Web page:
'Color' Revolutions Wane ; Russia Asserts Its Influence Ahead of Elections in Belarus and Ukraine This Month
Fred Weir Correspondent of The Christian Science Monitor, The Christian Science Monitor
Two key former Soviet states - Belarus and Ukraine - head into elections this month amid dramatic accusations of planned coups, state coercion, and vote-fixing.
But Moscow isn't worried.
Instead, there is a sense of calm and fresh confidence here that contrasts sharply with the Kremlin's panicky reactions to the surge of "colored revolts" that swept through the region in recent years. That revolutionary wave - which began with Georgia's 2003 Rose Revolution and continued with Ukraine's Orange Revolution - seemed unstoppable just a year ago, when Krygyz President Askar Akayev was overthrown.
But the inability of new leaders to fulfill revolutionary pledges, together with the failure of popular pressure to effect change in other Soviet satellite states, has opened the way for Moscow to reassert its influence in the region.
"Those upsurges were the response of people to bad governance and worsening conditions, and the new leaders that came in have shown themselves unable to offer improvements," says Gennady Chuffrin, deputy director of the official Institute of World Economy and International Relations in Moscow. "Ukraine could even see a reversal of what happened a year ago. Obviously the Kremlin would like to see a weakening of [Ukrainian President Viktor] Yushchenko, and I think that's what's going to happen."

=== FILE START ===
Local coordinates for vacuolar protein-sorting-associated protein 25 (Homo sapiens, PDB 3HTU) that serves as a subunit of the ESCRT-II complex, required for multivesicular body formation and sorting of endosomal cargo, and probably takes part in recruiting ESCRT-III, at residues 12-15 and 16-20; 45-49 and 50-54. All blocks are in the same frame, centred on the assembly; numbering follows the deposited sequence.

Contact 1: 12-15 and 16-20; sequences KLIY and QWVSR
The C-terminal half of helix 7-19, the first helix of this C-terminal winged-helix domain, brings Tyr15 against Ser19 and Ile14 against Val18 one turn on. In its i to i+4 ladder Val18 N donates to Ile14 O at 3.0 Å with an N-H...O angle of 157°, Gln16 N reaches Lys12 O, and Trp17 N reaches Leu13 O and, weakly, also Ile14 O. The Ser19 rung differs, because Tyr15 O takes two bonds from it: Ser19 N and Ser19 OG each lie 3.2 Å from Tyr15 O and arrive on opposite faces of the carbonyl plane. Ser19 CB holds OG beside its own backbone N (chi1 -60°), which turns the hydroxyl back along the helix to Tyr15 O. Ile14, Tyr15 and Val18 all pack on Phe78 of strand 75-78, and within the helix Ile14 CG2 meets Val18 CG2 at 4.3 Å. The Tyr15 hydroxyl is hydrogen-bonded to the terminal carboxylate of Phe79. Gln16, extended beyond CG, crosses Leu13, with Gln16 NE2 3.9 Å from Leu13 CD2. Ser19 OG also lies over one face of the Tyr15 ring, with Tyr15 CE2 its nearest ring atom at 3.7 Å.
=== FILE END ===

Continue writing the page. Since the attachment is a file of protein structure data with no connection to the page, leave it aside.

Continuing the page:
Ukraine's economic decline and disillusionment have propelled the pro-Moscow opposition party into first place in opinion surveys for parliamentary elections on March 26. In an ironic twist, the opposition leader Mr. Yanukovych, who was forced out of power after being accused of rigging Ukraine's 2004 presidential election in his favor, claims the authorities are preparing to steal the polls. "The orange team can only remain in power through massive falsifications, and this is what they are doing," he said last week.
According to a survey conducted last week by the Institute of Social and Political Psychology in Kiev, Ukraine, Yanukovych's Party of Regions leads with 27 percent support, followed by former prime minister Yulia Tymoshenko's Bloc with 19 percent and Mr. Yushchenko's Our Ukraine movement with 17 percent.
If the elections bring in a deeply split parliament, it could lead to an extended political crisis that would play into Moscow's hands. A January gas blockade by Russia appears to have deepened Ukraine's economic slump while strengthening the hand of the pro- Moscow Yanukovych.
"We can make Ukraine strong and rich, because democracy is impossible in a poor country," Yanukovych told his campaign workers last week. "Unlike the present leadership, we will not build our strategy to the detriment of relations with Russia."
In Belarus, good relations with Russia are not an issue. The Kremlin will try to put the best face on President Alexander Lukashenko's almost certain third-term victory in polls slated for March 19. But even Russian experts who support the Belarussian leader refrain from calling the election process democratic.
Two candidates running against Lukashenko, Alexander Kozulin and Alexander Milinkevich, have been all but barred from media and their rallies have been broken up by force. …